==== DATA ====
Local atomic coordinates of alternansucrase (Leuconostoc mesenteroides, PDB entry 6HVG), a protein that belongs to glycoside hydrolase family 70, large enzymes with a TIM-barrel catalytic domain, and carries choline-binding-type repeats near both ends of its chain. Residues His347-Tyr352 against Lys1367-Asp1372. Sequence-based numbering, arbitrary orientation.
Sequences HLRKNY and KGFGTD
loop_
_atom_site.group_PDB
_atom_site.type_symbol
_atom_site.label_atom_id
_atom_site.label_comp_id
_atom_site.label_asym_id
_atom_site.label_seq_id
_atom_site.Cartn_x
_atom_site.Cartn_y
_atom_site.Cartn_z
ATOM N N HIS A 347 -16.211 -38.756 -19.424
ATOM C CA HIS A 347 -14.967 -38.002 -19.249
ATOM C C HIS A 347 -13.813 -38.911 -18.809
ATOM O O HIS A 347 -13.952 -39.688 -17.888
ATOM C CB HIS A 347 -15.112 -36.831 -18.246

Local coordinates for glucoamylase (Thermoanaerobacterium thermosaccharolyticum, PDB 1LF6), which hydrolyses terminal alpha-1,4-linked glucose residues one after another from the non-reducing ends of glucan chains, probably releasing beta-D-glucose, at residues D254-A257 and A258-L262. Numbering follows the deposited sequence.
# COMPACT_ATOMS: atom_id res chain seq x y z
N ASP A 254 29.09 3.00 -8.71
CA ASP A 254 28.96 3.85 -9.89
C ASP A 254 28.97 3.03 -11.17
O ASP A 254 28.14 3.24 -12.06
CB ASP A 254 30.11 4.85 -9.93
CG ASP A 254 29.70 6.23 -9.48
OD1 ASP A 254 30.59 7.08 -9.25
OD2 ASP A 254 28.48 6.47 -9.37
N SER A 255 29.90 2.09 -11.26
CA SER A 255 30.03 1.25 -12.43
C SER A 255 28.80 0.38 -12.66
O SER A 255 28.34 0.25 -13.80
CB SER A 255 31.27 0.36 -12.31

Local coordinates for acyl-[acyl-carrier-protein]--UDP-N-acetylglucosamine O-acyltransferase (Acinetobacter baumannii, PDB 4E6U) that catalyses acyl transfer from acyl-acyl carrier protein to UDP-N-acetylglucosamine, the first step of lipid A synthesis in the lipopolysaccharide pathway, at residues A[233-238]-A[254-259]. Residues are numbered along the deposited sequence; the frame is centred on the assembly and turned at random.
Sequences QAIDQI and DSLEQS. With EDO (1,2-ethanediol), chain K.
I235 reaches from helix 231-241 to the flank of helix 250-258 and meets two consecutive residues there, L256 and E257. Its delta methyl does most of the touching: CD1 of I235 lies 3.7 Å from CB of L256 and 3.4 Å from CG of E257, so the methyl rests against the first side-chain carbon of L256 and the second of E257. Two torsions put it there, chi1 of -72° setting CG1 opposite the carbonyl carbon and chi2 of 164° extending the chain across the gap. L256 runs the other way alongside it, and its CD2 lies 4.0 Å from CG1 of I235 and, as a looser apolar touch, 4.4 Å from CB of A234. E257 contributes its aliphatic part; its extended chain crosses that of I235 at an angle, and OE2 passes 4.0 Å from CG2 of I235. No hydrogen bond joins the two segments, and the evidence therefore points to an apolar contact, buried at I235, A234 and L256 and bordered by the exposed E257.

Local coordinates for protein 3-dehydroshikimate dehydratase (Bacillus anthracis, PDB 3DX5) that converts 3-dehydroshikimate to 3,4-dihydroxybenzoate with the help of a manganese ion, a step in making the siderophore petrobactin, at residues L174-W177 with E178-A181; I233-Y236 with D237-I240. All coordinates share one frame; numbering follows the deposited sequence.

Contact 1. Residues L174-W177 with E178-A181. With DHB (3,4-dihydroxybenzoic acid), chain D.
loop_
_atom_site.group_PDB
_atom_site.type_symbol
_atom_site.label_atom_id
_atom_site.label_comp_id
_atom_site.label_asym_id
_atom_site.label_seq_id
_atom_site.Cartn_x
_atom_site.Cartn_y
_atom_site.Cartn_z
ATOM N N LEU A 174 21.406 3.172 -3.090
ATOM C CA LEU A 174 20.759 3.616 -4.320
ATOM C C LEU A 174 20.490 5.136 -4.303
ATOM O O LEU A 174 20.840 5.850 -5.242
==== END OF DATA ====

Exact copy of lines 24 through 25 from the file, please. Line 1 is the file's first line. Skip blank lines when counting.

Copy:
CB ASP A 254 30.11 4.85 -9.93
CG ASP A 254 29.70 6.23 -9.48